Geert Goiris

Frontier

Exhibition from April 13th, 2007 to - May 26th, 2007.

The work of Geert Goiris has all the properties of arranged photography, as the images show the world in a descriptive manner. Everything does justice to what is observed: the size, the orderly composition and the natural point of view. It is what it is. It is clear photography, without make-up or frills. It gives the impression that the faithful observer is on the go, but it just seems this way.
The viewer soon realizes that his first conclusion is not right. Instead of getting a hold on the world, holding on to a piece of the world and saving it, the world is stolen from him. Something creeps in that they cannot place.

The inconsistency of the chosen subjects contradicts any desire to document it. Some photographs are about the open space of nature, sometimes unspoilt (Sphinx), other times taken up by artefacts (Time Warp). Other photographs do not depict a panoramic view and show close-ups (Solitary Tree, Desert Tree), or even with so much detail that a branch becomes an interplay of lines (Burgos #1 and #2). There are images of architectural monuments (Junkerhaus and Door). In rare instances, the subject is technical (Beluga). In one case, we see an unspecified object or collection of objects (Fool’s Gold). Just when we think we have found a link – the absence of the human figure – we see a man in an interior (In Tashkent and In Aralsk). In fact, everything is an exception.

Something eludes us. Something is missing. This is what it is about: that which escapes us, not by coincidence, but essentially. We feel that ‘something’ links these images, but we do not know what. It is not about what Geert Goiris describes, but about what is not there, something that cannot be shown in any other way than as elusive.

The images of Geert Goiris have the remarkable characteristic of avoiding any narrative structure. What makes them strange is that we do not have the urge to wonder what precedes this moment and what follows it. They are cut off from the before and the after.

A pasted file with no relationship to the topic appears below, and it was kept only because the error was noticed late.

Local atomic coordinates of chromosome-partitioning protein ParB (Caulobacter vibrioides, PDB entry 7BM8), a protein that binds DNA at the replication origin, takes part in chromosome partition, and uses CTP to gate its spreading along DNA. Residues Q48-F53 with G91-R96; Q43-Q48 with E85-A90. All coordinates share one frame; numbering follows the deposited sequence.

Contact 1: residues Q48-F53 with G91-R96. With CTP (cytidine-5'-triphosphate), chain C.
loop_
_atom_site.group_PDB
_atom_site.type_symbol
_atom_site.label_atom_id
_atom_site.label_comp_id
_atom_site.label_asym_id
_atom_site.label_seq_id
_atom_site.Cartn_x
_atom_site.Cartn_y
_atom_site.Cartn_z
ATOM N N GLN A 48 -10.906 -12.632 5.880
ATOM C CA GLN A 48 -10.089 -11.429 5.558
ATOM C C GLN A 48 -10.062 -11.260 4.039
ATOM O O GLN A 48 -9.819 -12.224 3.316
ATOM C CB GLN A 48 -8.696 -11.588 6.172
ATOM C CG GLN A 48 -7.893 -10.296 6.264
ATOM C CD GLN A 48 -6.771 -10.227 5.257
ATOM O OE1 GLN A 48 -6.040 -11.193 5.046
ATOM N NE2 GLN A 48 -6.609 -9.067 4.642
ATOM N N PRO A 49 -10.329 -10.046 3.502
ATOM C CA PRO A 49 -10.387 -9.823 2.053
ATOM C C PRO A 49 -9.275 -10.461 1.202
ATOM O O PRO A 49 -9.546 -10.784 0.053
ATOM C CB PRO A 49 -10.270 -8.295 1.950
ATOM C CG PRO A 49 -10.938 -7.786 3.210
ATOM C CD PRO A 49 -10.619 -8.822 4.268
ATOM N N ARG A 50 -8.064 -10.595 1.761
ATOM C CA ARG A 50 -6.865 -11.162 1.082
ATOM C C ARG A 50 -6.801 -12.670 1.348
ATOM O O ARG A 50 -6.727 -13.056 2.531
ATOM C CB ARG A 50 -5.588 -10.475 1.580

Time is a paradox; it only exists as a border. The now is the only moment in time that really exists. We remember the past; we foresee the future. These are mental operations. The only real time is the hic et nunc. Yet, the now is ungraspable; when it appears, it disappears. It was not there a minute ago. Then it is no longer there. The now merely consists of a division between the expansive time on either side. It is nothing more than an infinitesimal border moment. It is almost nothing and yet complete in itself. It can only be experienced as non-existent.

The border moment of time refers back to space. Just like time is reduced to less than a moment, what ‘is’ in the world becomes less than a dot. This is when the wonder occurs. It is as if the world holds its breath for a split second. By freeing the world of linear time, it becomes the threshold: it manifests itself in its ‘being there’, in its mystery. The world is no longer this specific place; it becomes ‘elsewhere’. Meeting then means that extremely rare, always once-only moment when a detail allows the world to present itself in its full dimension. This is why the work of Geert Goiris is not recording photography. The best way to describe it is as ‘encountering photography’.

Seeking out this one-off moment is impossible. At most, it happens to us. We bump into it unexpectedly, like a gift. It is like a hapax legomenon. This linguistic concept refers to a word that is only found once in a continuous text. The world, which we are used to experiencing, forms a kind of continuous text in space and time. There, this one- off experience occurs, suddenly and unpredictably. For one brief moment, the world speaks to us. In this sense, each image of Geert Goiris is a hapax legomenon. The choice of subjects is definitely not arbitrary – on the contrary. The interruption of the world is an exceptional event.

Though his photography tries to capture this extraordinary moment, it can only show its disappearance. Better yet, it succeeds in showing what disappears. It has to always meet this absent presence, own it and lose it again once it owns it. This turns each goodbye into a hopeful expectation.

FRANCIS SMETS